Since the institute’s inception, our team has supported the initial mission of the institute to develop and test neurosteroids as neuropsychiatric treatments. Institute work has resulted in successful clinical trials, expansion of research into neuroactive cholesterol metabolites, and other work.
This research has resulted in new NIH funding ($44 million), a licensed library of more than 700 compounds, more than 70 papers, clinical trials research, and 10 patents.
We are recruiting new faculty with complementary expertise to drive research into novel neuropsychiatric treatments.
We are always on the lookout for new trainees to join our research effort.
Our partnership with Sage Therapeutics, dating to the inception of the Institute, has led to development of neurosteroids for the treatment of postpartum depression in women and more recently, major depression in women and men.
The Institute has funded pilot research into ketamine and depression, effects of nitrous oxide on treatment-resistant depression, early emotional development in children, high risk adolescents, and genetics of schizophrenia.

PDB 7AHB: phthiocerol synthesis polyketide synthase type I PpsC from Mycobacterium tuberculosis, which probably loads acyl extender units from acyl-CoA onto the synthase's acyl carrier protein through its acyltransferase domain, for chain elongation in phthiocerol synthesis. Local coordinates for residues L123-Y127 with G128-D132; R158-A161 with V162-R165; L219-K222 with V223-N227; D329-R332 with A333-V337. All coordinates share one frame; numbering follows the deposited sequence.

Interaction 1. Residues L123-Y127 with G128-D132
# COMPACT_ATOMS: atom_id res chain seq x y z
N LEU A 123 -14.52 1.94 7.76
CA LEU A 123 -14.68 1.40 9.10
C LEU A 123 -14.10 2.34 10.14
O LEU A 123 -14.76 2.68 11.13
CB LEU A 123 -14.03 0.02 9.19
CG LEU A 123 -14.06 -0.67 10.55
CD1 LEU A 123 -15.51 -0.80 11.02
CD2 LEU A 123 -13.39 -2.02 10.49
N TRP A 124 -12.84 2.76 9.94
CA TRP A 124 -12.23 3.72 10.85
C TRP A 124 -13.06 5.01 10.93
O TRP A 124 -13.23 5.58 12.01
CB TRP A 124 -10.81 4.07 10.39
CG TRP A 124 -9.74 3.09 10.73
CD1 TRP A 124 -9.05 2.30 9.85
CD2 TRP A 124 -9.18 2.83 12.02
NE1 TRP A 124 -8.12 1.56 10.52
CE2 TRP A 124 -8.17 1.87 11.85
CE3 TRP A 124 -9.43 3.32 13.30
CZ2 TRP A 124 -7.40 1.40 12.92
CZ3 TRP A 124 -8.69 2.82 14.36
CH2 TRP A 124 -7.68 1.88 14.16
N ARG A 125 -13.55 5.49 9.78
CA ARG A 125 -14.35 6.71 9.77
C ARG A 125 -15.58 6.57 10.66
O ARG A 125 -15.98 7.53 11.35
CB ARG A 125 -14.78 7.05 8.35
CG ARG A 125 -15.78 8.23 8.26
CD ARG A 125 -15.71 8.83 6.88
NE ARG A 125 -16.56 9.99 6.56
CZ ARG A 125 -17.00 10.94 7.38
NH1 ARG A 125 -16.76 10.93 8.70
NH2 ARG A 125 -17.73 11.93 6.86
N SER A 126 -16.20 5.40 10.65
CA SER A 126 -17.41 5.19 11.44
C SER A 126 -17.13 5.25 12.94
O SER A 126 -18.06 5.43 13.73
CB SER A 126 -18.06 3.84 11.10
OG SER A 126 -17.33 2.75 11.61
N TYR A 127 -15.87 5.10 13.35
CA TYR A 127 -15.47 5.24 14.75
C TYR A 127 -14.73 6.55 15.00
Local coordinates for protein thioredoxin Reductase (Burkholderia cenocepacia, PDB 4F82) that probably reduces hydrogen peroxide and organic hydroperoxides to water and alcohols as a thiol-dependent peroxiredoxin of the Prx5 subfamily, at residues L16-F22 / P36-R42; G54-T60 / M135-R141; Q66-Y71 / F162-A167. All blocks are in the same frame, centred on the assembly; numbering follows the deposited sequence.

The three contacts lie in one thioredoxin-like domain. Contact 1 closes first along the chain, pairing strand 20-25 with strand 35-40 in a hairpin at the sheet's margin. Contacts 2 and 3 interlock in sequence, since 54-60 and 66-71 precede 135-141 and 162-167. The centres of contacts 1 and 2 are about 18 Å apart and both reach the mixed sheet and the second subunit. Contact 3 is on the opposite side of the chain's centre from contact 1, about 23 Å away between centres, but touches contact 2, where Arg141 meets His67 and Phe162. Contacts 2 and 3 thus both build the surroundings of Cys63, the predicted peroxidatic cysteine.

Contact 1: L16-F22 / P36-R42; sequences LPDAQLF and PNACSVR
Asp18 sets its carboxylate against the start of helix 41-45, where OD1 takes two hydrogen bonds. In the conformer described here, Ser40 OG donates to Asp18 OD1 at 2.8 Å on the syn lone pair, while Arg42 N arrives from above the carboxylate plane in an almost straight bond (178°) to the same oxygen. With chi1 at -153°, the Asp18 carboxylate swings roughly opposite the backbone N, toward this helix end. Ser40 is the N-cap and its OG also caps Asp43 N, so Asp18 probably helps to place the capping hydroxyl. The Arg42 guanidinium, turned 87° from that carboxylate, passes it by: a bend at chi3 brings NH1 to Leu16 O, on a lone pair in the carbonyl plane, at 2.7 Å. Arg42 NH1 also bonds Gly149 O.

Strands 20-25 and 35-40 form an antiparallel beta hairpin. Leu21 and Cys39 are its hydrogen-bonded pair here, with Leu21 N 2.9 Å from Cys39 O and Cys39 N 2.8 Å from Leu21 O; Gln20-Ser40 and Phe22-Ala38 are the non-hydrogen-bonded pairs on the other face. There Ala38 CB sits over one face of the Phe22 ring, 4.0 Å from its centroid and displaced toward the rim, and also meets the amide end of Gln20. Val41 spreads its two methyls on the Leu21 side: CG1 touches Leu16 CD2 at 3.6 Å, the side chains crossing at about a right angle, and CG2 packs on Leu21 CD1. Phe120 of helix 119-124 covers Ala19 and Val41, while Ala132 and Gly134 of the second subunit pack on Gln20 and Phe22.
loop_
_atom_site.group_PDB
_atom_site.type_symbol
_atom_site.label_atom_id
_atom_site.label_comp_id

In women with severe post-partum depression, infusion of brexanolone resulted in a significant and clinically meaningful reduction in HAM-D total score, compared with placebo. These results from colleagues at Sage Therapeutics support the rationale for targeting synaptic and extrasynaptic GABA-A receptors in the development of therapies for patients with post-partum depression. In March 2019 the FDA approved brexanolone (Zulresso) for use in postpartum depression. See articles in the New York Times and from the director of NIMH for context.
Ketamine and depression
Charles Zorumski, MD, Dr. Nuri Farber, MD, and Dr. Eric Lenze MD, of the Department of Psychiatry, have evaluated and published the antidepressant effects of the drug ketamine, which like neurosteroids, may have rapid antidepressant benefit.
Effects of nitrous oxide on treatment-resistant depression
Charles Conway, MD, professor of Psychiatry, and Peter Nagele, MD, now chair of Anesthesiology at University of Chicago, studied laughing gas — commonly used in dental offices to alleviate pain and anxiety — as a potential treatment for severe depression. About 85 percent of those who attempt suicide are clinically depressed. The researchers obtained promising pilot data that laughing gas may help patients who are at high risk of such attempts.